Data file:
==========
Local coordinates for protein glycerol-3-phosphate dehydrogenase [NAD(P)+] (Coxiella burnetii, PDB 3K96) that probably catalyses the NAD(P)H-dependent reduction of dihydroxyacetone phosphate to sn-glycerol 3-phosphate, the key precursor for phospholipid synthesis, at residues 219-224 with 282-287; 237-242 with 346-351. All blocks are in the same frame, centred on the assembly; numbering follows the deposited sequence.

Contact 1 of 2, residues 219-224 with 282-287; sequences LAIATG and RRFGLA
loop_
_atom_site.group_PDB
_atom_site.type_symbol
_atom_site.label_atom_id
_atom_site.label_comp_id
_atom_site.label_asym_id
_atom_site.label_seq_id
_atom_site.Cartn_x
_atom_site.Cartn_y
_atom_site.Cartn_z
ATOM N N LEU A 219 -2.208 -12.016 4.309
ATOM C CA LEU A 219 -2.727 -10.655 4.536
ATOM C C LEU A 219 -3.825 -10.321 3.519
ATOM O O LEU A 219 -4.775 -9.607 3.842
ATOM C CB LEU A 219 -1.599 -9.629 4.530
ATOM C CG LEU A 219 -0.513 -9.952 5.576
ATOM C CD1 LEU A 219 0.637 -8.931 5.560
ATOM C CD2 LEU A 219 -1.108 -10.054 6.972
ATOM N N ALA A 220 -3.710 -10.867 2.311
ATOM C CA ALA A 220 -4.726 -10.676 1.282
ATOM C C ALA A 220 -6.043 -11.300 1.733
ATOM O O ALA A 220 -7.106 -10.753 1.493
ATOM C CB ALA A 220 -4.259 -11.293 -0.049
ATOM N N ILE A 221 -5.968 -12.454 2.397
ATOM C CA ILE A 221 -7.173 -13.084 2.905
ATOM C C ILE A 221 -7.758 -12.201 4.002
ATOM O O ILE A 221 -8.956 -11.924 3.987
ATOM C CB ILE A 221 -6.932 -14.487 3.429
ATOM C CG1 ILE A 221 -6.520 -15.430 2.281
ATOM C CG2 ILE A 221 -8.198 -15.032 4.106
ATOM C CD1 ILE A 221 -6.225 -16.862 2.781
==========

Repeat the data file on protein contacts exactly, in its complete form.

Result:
Local coordinates for protein glycerol-3-phosphate dehydrogenase [NAD(P)+] (Coxiella burnetii, PDB 3K96) that probably catalyses the NAD(P)H-dependent reduction of dihydroxyacetone phosphate to sn-glycerol 3-phosphate, the key precursor for phospholipid synthesis, at residues 219-224 with 282-287; 237-242 with 346-351. All blocks are in the same frame, centred on the assembly; numbering follows the deposited sequence.

Contact 1 of 2, residues 219-224 with 282-287; sequences LAIATG and RRFGLA
loop_
_atom_site.group_PDB
_atom_site.type_symbol
_atom_site.label_atom_id
_atom_site.label_comp_id
_atom_site.label_asym_id
_atom_site.label_seq_id
_atom_site.Cartn_x
_atom_site.Cartn_y
_atom_site.Cartn_z
ATOM N N LEU A 219 -2.208 -12.016 4.309
ATOM C CA LEU A 219 -2.727 -10.655 4.536
ATOM C C LEU A 219 -3.825 -10.321 3.519
ATOM O O LEU A 219 -4.775 -9.607 3.842
ATOM C CB LEU A 219 -1.599 -9.629 4.530
ATOM C CG LEU A 219 -0.513 -9.952 5.576
ATOM C CD1 LEU A 219 0.637 -8.931 5.560
ATOM C CD2 LEU A 219 -1.108 -10.054 6.972
ATOM N N ALA A 220 -3.710 -10.867 2.311
ATOM C CA ALA A 220 -4.726 -10.676 1.282
ATOM C C ALA A 220 -6.043 -11.300 1.733
ATOM O O ALA A 220 -7.106 -10.753 1.493
ATOM C CB ALA A 220 -4.259 -11.293 -0.049
ATOM N N ILE A 221 -5.968 -12.454 2.397
ATOM C CA ILE A 221 -7.173 -13.084 2.905
ATOM C C ILE A 221 -7.758 -12.201 4.002
ATOM O O ILE A 221 -8.956 -11.924 3.987
ATOM C CB ILE A 221 -6.932 -14.487 3.429
ATOM C CG1 ILE A 221 -6.520 -15.430 2.281
ATOM C CG2 ILE A 221 -8.198 -15.032 4.106
ATOM C CD1 ILE A 221 -6.225 -16.862 2.781